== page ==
Friday, March 24, 2000

Mom gets life for killing newborn




BY STEVE KEMME
The Cincinnati Enquirer

madden
Carin Madden
        HAMILTON — A Butler County judge sentenced a tearful Carin Madden on Thursdayto life in prison for killing her newborn daughter by placing her in a plastic garbage bag and tying it shut.

        Her attorneys acknowledged the severity of her actions to Judge Keith Spaeth, But they said Ms. Madden was the victim of a string of unfortunate circumstances that led to the tragedy.

        Craig Hedric and Don Moser said the 20-year-old Wayne Township woman suffered from “neonaticide syndrome,” which enabled her to block out her pregnancy and kill the infant.

        Neonaticide is the killing of an infant within 24 hours after birth. There are about 250 neonaticide cases a year, Ms. Madden's attorneys said.

        “Women with this syndrome don't plan the death in advance,” Mr. Moser said. “They don't even recognize the newborn as a child.”

        Life imprisonment is too severe a penalty for this case, he said.

        Judge Spaeth said he recognized the unusual circumstances, but had no choice under Ohio law except to give Ms. Madden a life sentence.

        To avoid a possible death penalty, Ms. Madden pleaded guilty on Feb. 28 to aggravated murder and gross abuse of a corpse.

        Ms. Madden, who will be eligible for parole after 20 years, said nothing during the hearing. She frequently dabbed her eyes with tissue.

        Ms. Madden didn't tell anyone about her pregnancy last year. Her parents said they had no idea she was pregnant.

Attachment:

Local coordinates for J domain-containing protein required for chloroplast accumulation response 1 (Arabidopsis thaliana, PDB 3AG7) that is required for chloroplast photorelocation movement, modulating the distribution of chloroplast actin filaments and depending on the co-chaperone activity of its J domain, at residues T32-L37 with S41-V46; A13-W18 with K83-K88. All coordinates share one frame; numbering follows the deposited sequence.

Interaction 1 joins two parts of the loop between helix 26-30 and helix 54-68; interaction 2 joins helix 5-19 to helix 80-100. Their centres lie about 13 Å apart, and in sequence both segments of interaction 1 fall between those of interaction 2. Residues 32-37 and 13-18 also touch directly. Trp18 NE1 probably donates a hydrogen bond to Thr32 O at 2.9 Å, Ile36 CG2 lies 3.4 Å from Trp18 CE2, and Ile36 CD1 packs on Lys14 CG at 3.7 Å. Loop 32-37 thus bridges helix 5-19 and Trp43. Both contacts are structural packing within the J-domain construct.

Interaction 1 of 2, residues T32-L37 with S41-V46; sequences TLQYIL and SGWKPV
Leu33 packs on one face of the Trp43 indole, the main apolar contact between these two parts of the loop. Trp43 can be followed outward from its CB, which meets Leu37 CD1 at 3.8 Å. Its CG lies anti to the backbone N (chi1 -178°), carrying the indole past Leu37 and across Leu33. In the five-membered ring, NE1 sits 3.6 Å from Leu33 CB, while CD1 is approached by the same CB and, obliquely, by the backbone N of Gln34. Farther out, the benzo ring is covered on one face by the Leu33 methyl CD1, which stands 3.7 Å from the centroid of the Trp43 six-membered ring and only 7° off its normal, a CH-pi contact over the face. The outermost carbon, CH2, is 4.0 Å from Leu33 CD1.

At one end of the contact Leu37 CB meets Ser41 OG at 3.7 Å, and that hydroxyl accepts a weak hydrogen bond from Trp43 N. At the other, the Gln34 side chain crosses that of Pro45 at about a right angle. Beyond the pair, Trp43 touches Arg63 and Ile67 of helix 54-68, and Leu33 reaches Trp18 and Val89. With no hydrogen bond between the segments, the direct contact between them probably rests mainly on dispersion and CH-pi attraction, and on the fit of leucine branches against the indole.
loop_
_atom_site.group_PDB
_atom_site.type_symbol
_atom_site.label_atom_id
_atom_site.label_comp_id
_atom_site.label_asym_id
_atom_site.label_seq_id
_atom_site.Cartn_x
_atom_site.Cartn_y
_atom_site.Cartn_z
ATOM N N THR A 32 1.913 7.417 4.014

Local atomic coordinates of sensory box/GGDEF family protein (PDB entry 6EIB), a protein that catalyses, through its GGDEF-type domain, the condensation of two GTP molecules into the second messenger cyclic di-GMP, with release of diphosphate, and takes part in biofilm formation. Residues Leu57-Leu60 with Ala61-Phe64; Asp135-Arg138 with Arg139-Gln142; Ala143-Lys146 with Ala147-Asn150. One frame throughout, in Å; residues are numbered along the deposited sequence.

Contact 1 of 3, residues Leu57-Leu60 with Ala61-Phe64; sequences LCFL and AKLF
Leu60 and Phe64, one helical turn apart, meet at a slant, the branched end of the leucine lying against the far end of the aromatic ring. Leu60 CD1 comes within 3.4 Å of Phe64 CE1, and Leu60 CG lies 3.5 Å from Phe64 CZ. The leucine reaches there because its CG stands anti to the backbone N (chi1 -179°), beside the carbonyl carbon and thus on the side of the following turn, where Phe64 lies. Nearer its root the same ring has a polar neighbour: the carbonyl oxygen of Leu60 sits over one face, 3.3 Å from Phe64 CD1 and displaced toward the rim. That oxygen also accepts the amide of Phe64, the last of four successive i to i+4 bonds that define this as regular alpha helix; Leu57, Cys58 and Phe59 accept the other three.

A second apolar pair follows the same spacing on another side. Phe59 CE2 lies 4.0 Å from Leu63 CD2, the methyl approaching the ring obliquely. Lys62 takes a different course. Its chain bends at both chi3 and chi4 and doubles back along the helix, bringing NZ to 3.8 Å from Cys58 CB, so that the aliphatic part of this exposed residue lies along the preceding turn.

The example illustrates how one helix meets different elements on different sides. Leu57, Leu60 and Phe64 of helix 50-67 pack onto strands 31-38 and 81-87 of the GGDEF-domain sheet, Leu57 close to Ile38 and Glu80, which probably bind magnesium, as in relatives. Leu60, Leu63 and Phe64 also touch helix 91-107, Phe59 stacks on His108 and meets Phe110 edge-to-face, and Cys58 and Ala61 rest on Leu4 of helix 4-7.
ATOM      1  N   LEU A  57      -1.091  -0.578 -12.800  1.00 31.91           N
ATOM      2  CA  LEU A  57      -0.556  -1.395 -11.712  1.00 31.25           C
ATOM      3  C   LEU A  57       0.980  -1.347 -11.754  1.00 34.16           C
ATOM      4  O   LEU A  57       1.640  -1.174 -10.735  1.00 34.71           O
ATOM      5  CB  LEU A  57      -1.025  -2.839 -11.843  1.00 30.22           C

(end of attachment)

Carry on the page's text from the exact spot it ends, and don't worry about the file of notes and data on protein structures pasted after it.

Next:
Around Aug. 20, she gave birth in the basement of her parents' home, where she lived. She put the baby in a

        garbage bag, tied it shut and placed it in a trash can outside. A Rumpke garbage truck driver discovered the infant in the back of his truck on Aug. 28 and called police.

        When she was 15, Ms. Madden had given birth to a child in her parents' basement under similar circumstances. With Ms. Madden's consent, that child was adopted.

        Ms. Madden exhibited the same behavioral pattern in both cases that is typical for neonaticide syndrome cases, Mr. Moser said. “She concealed her pregnancy and gave birth in an isolated setting.” He and Mr. Hedric criticized Ohio law for failing to recognize neonaticide syndrome.

        Mr. Moser cited several neonaticide syndrome cases in other states in which women received far more lenient sentences than Ms. Madden. A woman in New York was given one to four years in prison, while a juvenile in Massachusetts received 61/2 months, he said.

        Mr. Hedric said he hopes Ohio courts eventually recognize neonaticide syndrome in the same way they accepted battered women's syndrome as a legal defense.

        Ms. Madden's sentencing was governed by the 2-year-old state law allowing the death penalty to be considered when someone purposely kills a child under 13.

        “That law is geared toward child abusers who kill their children,” Mr. Moser said. “It's not right for cases like this.”

        Judge Spaeth accepted a psychological report on Ms. Madden and neonaticide and said it will be sent to the state prison where she's incarcerated.

        Ms. Madden's attorneys said they submitted the report in the hope that it will help her receive counseling in prison and possibly receive a sentence reduction someday from the governor.

        Ms. Madden's father, Gary Madden, said she doesn't deserve such a severe sentence.

        “Carin's always been a very good kid,” he told Judge Spaeth before she was sentenced. Mr. Madden sobbed as he spoke, while his daughter bowed her head and cried.

        “She doesn't need to be in jail,” said her mother, Gail Madden. “She needs help.”

        Mr. Moser said that killing a human being runs completely counter to Ms. Madden's normal character.

        “She told me once that she can't believe it was her who did that,” he said. “She said, "I can't even kill a cricket.'”

       



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